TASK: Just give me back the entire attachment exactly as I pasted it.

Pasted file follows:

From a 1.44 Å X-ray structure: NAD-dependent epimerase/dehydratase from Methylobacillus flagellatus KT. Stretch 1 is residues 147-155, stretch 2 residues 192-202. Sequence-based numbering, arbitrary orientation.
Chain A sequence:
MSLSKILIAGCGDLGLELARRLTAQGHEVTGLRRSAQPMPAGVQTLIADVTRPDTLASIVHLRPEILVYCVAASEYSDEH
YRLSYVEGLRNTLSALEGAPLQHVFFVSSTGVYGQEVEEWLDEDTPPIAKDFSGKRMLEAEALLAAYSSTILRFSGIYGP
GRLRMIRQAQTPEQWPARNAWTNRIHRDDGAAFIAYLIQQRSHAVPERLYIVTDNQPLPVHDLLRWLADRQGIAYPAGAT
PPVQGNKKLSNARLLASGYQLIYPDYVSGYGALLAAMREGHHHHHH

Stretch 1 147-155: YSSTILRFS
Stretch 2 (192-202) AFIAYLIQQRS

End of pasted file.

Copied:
From a 1.44 Å X-ray structure: NAD-dependent epimerase/dehydratase from Methylobacillus flagellatus KT. Stretch 1 is residues 147-155, stretch 2 residues 192-202. Sequence-based numbering, arbitrary orientation.
Chain A sequence:
MSLSKILIAGCGDLGLELARRLTAQGHEVTGLRRSAQPMPAGVQTLIADVTRPDTLASIVHLRPEILVYCVAASEYSDEH
YRLSYVEGLRNTLSALEGAPLQHVFFVSSTGVYGQEVEEWLDEDTPPIAKDFSGKRMLEAEALLAAYSSTILRFSGIYGP
GRLRMIRQAQTPEQWPARNAWTNRIHRDDGAAFIAYLIQQRSHAVPERLYIVTDNQPLPVHDLLRWLADRQGIAYPAGAT
PPVQGNKKLSNARLLASGYQLIYPDYVSGYGALLAAMREGHHHHHH

Stretch 1 147-155: YSSTILRFS
Stretch 2 (192-202) AFIAYLIQQRS